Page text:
Nothing wrong with cautious skippering. Such skippers live to cluck many another day.
Local situational awareness and assessment is the key. Much depends on whether the grounding could be against the hard [e.g., rocks, corral] or onto the soft [mud or sand]. Venture slowly onto the soft and almost never is there harm done as long as one is not dealing with harsh currents, large tides or waves. Banging the hard, well that makes for some unpleasant sounds.
I particularly enjoy the advantages when using a swing keel
on one of my sailboats, which is left unpinned [not locked in the full down position] during non-harsh weather
conditions when there is no probability of a knock down or capsizing. Typically the 5.75 foot draft keel
touches bottom far before the bow and the swing keel then acts as an iron depth sensor
when operating in one fathom or less. If stopped by unintentional dragging of the swing keel, one can just raise the keel partway, and continue on your way, or the keel just tilts up on its own accord and slides over an obstruction [e.g. a sunken log] and then resets itself to full depth
when having slid past the obstruction, albeit with a bit of a clunk and a lurch. Slow speed is required when using the keel as your depth sensor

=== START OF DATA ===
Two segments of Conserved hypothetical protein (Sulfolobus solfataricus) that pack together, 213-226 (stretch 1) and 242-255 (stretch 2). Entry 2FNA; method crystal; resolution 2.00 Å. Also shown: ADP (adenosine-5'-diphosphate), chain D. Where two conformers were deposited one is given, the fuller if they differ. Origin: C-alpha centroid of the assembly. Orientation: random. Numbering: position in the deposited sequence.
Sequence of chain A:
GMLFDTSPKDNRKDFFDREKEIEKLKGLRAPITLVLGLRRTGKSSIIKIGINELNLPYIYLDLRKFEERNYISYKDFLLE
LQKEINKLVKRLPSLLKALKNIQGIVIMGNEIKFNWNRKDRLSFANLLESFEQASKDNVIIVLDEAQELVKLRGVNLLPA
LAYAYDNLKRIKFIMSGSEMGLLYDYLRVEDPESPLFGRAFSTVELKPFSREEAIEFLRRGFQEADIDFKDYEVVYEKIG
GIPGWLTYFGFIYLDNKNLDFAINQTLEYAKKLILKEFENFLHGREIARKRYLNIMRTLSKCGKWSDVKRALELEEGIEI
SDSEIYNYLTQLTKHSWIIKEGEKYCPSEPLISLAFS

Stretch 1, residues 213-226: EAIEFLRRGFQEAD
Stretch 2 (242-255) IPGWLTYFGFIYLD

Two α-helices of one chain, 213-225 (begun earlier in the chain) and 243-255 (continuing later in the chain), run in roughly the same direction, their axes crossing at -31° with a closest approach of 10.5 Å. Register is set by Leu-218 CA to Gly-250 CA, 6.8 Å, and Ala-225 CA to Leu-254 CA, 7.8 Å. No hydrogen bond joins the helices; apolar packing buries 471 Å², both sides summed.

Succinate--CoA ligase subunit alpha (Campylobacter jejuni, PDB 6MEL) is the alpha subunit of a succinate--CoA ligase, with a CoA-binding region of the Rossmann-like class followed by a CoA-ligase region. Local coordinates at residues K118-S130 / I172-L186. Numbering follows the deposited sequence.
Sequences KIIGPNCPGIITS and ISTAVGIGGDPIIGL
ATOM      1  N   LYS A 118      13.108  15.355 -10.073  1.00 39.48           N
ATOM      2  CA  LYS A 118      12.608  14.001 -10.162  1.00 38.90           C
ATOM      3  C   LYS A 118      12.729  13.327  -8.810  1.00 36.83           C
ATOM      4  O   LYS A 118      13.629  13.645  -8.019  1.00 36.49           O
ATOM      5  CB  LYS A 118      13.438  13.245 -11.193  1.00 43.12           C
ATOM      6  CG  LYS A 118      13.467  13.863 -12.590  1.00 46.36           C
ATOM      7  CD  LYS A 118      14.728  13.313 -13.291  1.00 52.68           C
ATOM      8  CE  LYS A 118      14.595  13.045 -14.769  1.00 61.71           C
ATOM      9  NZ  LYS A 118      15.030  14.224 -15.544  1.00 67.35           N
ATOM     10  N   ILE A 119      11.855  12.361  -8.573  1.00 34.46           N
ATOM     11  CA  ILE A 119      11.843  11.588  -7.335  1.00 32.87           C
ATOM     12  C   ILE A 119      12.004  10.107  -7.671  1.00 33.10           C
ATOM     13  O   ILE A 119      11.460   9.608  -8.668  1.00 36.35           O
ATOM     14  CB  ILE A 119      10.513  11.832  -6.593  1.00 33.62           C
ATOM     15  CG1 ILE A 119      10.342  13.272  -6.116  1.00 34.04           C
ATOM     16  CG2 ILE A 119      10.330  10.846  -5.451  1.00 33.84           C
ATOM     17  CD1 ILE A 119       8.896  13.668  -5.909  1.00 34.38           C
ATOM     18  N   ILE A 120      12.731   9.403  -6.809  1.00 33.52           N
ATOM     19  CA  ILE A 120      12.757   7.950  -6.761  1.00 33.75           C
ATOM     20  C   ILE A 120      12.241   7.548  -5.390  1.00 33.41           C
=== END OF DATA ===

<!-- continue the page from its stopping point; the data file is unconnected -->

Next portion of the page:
. A fixed keel is not as forgiving, banging those bottoms can lead to sinking or big repair
I call that navigating by braille. One truly gets a "feel" for the boat
, rather the boat feels for you.
Heck I occasionally bump into the dock
at the marina harder than the bottom when exploring close to shore or up a channel. And yes, there are a few scratches [okay, read gouges] on the keel where it has hit a large boulder when approaching to beach on to a shore I am unfamiliar with.
And remember tows are generally just a call away. You haven't lived until you need a tow to get off the shallows. Lord knows I have come to the aid of a few boats that wandered where it was not suitable, but those were power
It is always fun to see what is around the next bend until you go past one too many bends. Particularly fun when in a sail boat
as people on shore or power
boats are wondering how you can navigate into the shallows, [the secret being the keel and rudder
are raised unseen].